Kevin Price
The uninsured and the emergency rooms
By Kevin Price
August 18, 2010

Rarely would one expect to find anything interesting from an agency called the National Center for Health Statistics (NCHS), but a report on how emergency rooms are used and by types of groups is creating quite the stir among advocates of government health care and ammunition for opponents of socialized medicine. NCHS is the nation's primary health statistics agency and its new report suggests that the perception of our emergency rooms being dominated by the uninsured is based more on fiction and propaganda than on fact and reality.

The prominent use of the emergency room by the uninsured was one of the most frequently heard arguments for the President's socialized medicine program. Since people know they can get treatment there without paying immediately (if at all), they would fill up the room regardless of how small the need. The argument goes on that this care costs so much more and when done for non-emergency needs, it creates a disruption of care for those who really need emergency treatment. Devon M. Herrick, a health economist and senior fellow at the National Center for Policy Analysis, believes the data from the NCHS paints a very different picture.

So who are the biggest users, those most likely to misuse, and even abusers of emergency rooms? According to NCH,S it is a group that already has government health care...individuals in the Medicaid system. Here are some other findings:

  • Approximately 32 percent of these Medicaid enrollees used the emergency room at least once during a 12 month period in 2007. Meanwhile, those with private health insurance were only about half as likely (17 percent) to go to an ER, and a similar number (around 20 percent) of the uninsured did the same in that time frame.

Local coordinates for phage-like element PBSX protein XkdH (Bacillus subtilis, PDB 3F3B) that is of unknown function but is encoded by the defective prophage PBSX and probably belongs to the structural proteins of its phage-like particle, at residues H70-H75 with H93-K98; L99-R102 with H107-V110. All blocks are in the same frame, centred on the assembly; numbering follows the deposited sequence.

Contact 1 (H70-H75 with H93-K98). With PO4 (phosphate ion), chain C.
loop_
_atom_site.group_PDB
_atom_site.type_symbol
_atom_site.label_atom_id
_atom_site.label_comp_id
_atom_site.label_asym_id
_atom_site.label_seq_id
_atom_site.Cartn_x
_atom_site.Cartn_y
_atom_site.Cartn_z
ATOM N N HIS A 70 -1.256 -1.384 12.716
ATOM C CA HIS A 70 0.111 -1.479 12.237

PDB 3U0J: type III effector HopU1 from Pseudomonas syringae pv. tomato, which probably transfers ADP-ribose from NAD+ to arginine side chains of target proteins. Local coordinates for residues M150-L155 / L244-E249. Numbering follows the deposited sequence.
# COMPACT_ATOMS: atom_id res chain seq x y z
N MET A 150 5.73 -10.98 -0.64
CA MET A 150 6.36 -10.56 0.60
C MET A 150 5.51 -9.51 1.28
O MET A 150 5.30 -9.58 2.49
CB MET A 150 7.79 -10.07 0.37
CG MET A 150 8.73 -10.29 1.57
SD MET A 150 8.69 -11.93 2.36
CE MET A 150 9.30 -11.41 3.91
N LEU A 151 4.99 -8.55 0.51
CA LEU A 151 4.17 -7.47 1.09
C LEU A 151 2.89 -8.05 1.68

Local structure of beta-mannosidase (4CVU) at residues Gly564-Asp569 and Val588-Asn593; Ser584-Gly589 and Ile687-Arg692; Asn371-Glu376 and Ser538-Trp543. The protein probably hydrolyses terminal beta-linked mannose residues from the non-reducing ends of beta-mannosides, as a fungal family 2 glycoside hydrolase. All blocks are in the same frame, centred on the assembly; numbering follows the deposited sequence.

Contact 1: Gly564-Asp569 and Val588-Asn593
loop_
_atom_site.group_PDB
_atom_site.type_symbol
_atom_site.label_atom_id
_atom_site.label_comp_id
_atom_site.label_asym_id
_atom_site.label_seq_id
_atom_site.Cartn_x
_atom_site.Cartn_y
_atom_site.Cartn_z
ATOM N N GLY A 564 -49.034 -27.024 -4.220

• Medicaid enrollees were three times more likely than those with private insurance and twice as likely as those who are uninsured to go to the ER twice in that past year.

  • There are approximately 120 million ER visits made in the United States each year. These make up approximately 11 percent of all ambulatory visits.

One thing that there is little debate among health care professionals is that many of these 120 million ER visits could be better handled in other environments (such as a doctor's office, emergency clinics, etc.). Dr. Stephen Nichols, a regional medical officer for Schumacher Group, says "In general, 5 percent to 25 percent of patients who visit an emergency department in a community hospital have non-urgent complaints that could easily have been addressed in an outpatient setting," The Schumacher Group contracts for emergency department services at community hospitals.

The Heartland Institute in its report on the uninsured and their use of emergency rooms, quotes Dr. John Dunn, an emergency room specialist from Brownwood, Texas who noted that "Thirty percent to forty percent are emergencies or urgent care and deserve treatment within a reasonable time. But it is care that could be seen to in an urgent care clinic or a well-equipped office, though the patients probably are better off in the emergency department."

Why are Medicaid patients the most likely to use the ER in a less responsible manner? It simply comes down to the economic way of thinking. People with private insurance pay significantly more in co-pays for using an emergency room over a clinic or doctor's office. Therefore, avoiding the Emergency Room makes economic sense to them as consumers. Obamacare will essentially have all Americans treated similarly to the current Medicare patients. As a result, one can expect ER abuse to explode once socialized medicine goes fully into effect. This NCHS study not only weakens the argument for socialized medicine, but would be a devastating blow if facts still mattered in public policy debates.

© Kevin Price


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Kevin Price

Kevin Price is Publisher and Editor in Chief of

His background is eclectic and includes years of experience in both business and public policy, as well as two decades of experience in broadcast journalism. He was an aide to U.S. Senator Gordon Humphrey (R-NH) and later went on to work in policy areas with some of the nation's leading think tanks including the National Center for Public Policy Research and was part of the Heritage Foundation's Annual Guide to Public Policy Experts... (more)


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